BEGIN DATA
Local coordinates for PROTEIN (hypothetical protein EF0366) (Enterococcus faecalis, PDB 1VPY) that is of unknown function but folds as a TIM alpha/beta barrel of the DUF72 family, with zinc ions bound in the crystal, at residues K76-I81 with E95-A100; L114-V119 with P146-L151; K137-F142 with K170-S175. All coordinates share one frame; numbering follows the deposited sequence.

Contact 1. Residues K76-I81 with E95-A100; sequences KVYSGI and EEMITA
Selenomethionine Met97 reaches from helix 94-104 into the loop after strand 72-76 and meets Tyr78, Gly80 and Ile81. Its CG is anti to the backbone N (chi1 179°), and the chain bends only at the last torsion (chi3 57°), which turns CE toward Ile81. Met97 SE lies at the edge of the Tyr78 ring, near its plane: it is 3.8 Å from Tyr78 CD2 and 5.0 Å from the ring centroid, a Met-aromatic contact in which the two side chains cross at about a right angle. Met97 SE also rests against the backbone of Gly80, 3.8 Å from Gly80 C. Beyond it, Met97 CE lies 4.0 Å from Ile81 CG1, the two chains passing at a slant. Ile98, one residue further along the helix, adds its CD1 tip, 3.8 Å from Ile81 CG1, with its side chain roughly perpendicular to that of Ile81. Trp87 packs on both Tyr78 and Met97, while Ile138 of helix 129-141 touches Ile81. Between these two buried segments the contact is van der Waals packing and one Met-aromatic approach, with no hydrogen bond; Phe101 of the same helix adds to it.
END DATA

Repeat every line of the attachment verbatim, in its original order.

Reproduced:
Local coordinates for PROTEIN (hypothetical protein EF0366) (Enterococcus faecalis, PDB 1VPY) that is of unknown function but folds as a TIM alpha/beta barrel of the DUF72 family, with zinc ions bound in the crystal, at residues K76-I81 with E95-A100; L114-V119 with P146-L151; K137-F142 with K170-S175. All coordinates share one frame; numbering follows the deposited sequence.

Contact 1. Residues K76-I81 with E95-A100; sequences KVYSGI and EEMITA
Selenomethionine Met97 reaches from helix 94-104 into the loop after strand 72-76 and meets Tyr78, Gly80 and Ile81. Its CG is anti to the backbone N (chi1 179°), and the chain bends only at the last torsion (chi3 57°), which turns CE toward Ile81. Met97 SE lies at the edge of the Tyr78 ring, near its plane: it is 3.8 Å from Tyr78 CD2 and 5.0 Å from the ring centroid, a Met-aromatic contact in which the two side chains cross at about a right angle. Met97 SE also rests against the backbone of Gly80, 3.8 Å from Gly80 C. Beyond it, Met97 CE lies 4.0 Å from Ile81 CG1, the two chains passing at a slant. Ile98, one residue further along the helix, adds its CD1 tip, 3.8 Å from Ile81 CG1, with its side chain roughly perpendicular to that of Ile81. Trp87 packs on both Tyr78 and Met97, while Ile138 of helix 129-141 touches Ile81. Between these two buried segments the contact is van der Waals packing and one Met-aromatic approach, with no hydrogen bond; Phe101 of the same helix adds to it.